1) Yes, the words "tutor" and "tuition" are related. They both come from the same root in Latin.
2) As for the meaning of the word "tuition" - that may vary depending on the part of the English-speaking world in which you are working. In some places, "tuition" is the act of teaching, or even the act of keeping a student at a boarding school. In other places, such as the USA, the meaning of "tuition" has morphed into the fee that is paid for instruction...in the sense of "The tuition of certain schools is astronomical, while at others it remains reasonable". In such places - where "tuition" means "fee" or "price" - the act of teaching is either "instruction" or "giving lessons". (These are interchangeable.)
3) So, if you were planning on being a "tutor" (that is, one who teaches OUTSIDE of regular school or class hours, to provide special assistance to one or more individuals), in the USA you would be offering "individualized instruction" rather than "private tuition". Note also that some schools offer "tutoring" programs in which a member of faculty meets with one or more students outside of class or after regular teaching hours. So the word "tutoring" has lately also become a recognized synonym for "individualized instruction" (In such cases, the teachers can be referred to as "tutors", which has resulted in "PRIVATE tutor" coming to mean either a tutor who is not a faculty member, OR any tutor who is paid by one set of parents to teach only their child.)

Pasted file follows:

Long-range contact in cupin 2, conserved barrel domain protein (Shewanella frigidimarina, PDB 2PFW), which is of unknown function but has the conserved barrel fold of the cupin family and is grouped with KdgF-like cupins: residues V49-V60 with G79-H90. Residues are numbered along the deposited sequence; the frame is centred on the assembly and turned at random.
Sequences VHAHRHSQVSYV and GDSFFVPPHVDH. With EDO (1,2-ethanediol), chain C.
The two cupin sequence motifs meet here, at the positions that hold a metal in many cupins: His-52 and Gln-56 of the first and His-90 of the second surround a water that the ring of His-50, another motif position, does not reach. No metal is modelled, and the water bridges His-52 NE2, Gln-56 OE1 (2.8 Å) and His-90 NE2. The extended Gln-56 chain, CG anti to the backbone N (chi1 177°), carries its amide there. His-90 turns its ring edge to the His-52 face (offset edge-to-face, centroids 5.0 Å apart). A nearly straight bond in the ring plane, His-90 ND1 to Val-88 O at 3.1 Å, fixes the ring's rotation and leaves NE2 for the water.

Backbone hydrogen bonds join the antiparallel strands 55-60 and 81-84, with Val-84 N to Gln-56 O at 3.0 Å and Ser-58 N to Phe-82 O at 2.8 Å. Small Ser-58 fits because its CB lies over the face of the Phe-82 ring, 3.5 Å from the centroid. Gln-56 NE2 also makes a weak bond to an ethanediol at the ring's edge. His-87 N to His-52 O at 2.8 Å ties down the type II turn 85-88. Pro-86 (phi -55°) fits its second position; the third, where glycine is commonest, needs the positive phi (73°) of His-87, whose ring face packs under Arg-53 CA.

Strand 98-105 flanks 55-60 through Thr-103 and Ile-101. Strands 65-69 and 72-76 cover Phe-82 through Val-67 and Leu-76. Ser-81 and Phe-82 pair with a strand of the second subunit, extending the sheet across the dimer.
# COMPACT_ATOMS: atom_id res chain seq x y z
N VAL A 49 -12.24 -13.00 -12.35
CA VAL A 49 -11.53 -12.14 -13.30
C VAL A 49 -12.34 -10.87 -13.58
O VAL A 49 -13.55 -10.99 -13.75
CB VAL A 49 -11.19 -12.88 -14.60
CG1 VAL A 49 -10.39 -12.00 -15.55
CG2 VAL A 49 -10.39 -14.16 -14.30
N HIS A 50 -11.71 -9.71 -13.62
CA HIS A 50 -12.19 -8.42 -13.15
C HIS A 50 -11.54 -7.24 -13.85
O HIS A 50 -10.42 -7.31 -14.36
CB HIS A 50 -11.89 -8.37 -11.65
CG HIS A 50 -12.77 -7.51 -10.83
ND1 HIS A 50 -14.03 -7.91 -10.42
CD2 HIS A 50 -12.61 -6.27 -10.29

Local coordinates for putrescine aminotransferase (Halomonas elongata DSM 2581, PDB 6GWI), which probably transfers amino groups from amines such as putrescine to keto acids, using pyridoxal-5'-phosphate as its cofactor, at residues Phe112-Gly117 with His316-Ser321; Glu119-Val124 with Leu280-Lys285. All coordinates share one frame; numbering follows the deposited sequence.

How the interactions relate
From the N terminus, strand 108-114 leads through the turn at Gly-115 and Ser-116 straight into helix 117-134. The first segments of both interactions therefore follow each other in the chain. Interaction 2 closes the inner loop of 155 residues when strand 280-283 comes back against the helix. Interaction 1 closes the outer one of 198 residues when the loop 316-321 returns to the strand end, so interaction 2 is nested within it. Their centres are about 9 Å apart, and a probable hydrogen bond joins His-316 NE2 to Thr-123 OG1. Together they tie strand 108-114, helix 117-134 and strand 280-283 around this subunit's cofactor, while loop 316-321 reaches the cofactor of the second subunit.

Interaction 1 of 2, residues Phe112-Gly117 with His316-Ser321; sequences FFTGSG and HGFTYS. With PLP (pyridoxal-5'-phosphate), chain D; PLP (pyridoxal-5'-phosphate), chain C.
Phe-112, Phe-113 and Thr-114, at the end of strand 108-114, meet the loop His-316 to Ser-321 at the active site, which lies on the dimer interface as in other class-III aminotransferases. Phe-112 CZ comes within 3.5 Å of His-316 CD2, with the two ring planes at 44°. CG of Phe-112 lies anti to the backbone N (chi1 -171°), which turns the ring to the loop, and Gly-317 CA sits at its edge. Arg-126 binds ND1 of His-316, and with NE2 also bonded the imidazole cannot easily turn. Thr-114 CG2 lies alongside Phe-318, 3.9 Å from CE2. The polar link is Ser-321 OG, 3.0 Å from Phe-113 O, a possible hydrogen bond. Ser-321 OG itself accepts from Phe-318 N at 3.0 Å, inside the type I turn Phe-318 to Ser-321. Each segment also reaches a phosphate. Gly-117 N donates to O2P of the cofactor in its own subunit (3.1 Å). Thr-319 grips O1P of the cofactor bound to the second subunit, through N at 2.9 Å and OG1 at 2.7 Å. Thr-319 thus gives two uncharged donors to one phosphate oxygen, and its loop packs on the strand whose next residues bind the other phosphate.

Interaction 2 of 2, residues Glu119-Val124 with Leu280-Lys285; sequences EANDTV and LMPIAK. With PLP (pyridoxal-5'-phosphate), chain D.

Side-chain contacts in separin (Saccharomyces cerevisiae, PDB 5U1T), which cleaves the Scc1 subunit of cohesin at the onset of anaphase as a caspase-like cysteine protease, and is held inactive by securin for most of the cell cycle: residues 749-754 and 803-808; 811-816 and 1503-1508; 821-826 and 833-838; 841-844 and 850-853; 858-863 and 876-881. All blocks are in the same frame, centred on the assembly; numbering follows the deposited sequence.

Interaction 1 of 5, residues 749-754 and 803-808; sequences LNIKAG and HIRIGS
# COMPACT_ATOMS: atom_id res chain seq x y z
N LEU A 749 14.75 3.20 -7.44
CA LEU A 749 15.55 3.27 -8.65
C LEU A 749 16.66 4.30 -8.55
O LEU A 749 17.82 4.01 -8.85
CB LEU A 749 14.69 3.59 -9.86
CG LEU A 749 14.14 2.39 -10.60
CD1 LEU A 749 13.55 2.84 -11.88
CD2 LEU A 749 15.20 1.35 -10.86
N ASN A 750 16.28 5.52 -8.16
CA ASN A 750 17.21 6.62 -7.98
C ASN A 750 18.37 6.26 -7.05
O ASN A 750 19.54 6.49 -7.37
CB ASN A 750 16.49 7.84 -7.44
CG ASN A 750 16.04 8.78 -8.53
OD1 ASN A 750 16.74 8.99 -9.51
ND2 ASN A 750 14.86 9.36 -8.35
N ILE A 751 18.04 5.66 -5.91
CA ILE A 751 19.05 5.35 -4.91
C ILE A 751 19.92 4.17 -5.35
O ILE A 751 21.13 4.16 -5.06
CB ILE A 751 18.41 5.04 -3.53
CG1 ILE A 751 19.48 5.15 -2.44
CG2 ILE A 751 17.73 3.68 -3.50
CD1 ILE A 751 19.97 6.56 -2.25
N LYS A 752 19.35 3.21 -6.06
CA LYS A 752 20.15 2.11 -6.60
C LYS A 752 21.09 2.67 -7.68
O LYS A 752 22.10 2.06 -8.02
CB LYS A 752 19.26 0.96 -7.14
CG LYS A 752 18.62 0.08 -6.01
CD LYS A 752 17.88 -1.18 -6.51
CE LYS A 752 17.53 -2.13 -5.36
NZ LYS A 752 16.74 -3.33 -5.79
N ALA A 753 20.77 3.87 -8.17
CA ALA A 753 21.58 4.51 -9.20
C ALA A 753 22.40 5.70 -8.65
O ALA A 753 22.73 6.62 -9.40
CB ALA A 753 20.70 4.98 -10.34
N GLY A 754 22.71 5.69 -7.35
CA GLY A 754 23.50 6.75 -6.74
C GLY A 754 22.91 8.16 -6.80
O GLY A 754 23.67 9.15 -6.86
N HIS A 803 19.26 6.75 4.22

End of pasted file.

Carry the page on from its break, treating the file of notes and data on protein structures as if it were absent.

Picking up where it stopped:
4) By DEFINITION, an adult can, indeed, be a "pupil", but long association of this term to young children has given it a CONNOTATION of referring to little ones. Since the middle of the 20th century, it has become more common to use the word "student". In the USA, for example, "pupil" is now slightly outmoded, even in their elementary schools.